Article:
The Territories and States of India

The Territories and States of India

The Territories and States of India

The Territories and States of India


This invaluable collection of information provides an in-depth guide to the regional dimension of the politics and economy of this vast and complex country. Incomparable in its coverage, it supplies the reader with a more complete understanding of India as a whole.


It has been said that cricket is an Indian sport invented, by pure coincidence, in England. Similarly, it has been argued that federation, as a concept of government, found its most necessary and effective expression in the modern Republic of India. A country so physically vast, with such stark internal contrasts in terms of geography, climate, language, ethnicity, culture, history, religion and economy, but with a definite sense of overall unity, would indeed appear to be suited to the form. This first edition of The Territories and States of India aims to provide the reader with an insight into India as a federation, an aspect that cannot be underestimated in importance.

The numerous reorganizations of the constituent parts of the Union (the most recent in November 2000, when three new states were established), combined with the changing balance of power between the central government and the administrations in those units, have meant that the federation remains in a process of evolution. It is this process that is specifically addressed in an essay by Dr David Taylor, in Part One of this book. Also in Part One are a Chronology, a table of statistical indicators, and a description and directory of the federal administration. Part Two contains a survey of each of the 35 states and territories within India, covering the unit's geography, history and economy, together with a map and information on the legislature and principal government officials. Part three is an Index of the states and territories, and their alternative and historic names.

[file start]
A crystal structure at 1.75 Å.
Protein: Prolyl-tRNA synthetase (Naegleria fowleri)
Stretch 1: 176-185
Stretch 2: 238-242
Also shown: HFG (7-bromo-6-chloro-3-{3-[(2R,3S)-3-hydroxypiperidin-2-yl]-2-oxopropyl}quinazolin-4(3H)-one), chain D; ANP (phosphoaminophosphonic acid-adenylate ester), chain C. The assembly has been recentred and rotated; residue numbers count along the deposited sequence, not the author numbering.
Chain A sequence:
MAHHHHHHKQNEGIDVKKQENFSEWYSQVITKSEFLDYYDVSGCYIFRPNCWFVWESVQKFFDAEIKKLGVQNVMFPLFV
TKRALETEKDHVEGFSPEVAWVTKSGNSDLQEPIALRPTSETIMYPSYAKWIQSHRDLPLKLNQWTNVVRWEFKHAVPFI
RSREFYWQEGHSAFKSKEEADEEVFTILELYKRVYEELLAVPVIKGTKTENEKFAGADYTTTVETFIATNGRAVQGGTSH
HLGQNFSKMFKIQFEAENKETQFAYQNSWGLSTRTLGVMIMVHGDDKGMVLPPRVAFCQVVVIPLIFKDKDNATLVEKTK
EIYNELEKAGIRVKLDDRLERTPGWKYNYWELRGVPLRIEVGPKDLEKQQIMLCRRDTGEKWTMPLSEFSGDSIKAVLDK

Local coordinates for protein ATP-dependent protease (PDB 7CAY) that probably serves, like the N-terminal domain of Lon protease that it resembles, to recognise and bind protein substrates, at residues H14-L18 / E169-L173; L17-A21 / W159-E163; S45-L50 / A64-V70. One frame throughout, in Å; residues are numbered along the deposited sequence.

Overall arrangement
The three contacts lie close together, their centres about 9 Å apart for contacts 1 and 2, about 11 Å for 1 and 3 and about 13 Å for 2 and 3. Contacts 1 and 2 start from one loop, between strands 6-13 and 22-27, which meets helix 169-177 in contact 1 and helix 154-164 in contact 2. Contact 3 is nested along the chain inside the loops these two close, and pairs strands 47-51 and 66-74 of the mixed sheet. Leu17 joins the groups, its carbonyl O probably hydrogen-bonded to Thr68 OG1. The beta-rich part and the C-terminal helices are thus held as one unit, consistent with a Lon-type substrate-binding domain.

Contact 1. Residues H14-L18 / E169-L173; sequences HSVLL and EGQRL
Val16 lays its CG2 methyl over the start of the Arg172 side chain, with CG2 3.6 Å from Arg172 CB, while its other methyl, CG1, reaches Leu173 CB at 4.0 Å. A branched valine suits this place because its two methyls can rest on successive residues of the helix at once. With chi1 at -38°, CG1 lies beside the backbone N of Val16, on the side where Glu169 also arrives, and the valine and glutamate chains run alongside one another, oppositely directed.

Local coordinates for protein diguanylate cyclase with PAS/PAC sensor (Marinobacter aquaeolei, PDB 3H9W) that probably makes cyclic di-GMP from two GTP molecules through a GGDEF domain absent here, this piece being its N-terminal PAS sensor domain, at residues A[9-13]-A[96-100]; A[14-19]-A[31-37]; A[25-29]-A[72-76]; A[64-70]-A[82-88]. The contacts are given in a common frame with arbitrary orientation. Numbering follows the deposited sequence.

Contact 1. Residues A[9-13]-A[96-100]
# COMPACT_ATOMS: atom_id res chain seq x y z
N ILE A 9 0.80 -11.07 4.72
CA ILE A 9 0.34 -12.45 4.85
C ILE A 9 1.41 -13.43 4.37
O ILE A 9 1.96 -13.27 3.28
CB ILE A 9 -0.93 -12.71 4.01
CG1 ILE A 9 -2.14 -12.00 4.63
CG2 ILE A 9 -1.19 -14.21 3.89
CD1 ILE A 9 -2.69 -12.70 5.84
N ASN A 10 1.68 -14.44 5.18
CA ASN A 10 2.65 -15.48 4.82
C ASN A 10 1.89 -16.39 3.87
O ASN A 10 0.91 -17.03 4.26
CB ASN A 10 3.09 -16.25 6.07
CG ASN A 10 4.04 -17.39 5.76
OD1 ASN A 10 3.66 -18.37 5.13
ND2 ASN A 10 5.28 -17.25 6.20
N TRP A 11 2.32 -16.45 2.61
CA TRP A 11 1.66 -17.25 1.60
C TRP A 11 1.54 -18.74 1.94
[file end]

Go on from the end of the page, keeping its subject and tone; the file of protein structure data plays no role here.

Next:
It is hoped that this book, the second in the Territories series (following the established title on the Russian Federation) will furnish the reader with an understanding of each constituent part of contemporary India, of the relationship between them, and of the relationship with the centre: without this understanding any appreciation of the affairs of this vast country must be considered incomplete.

August 2002

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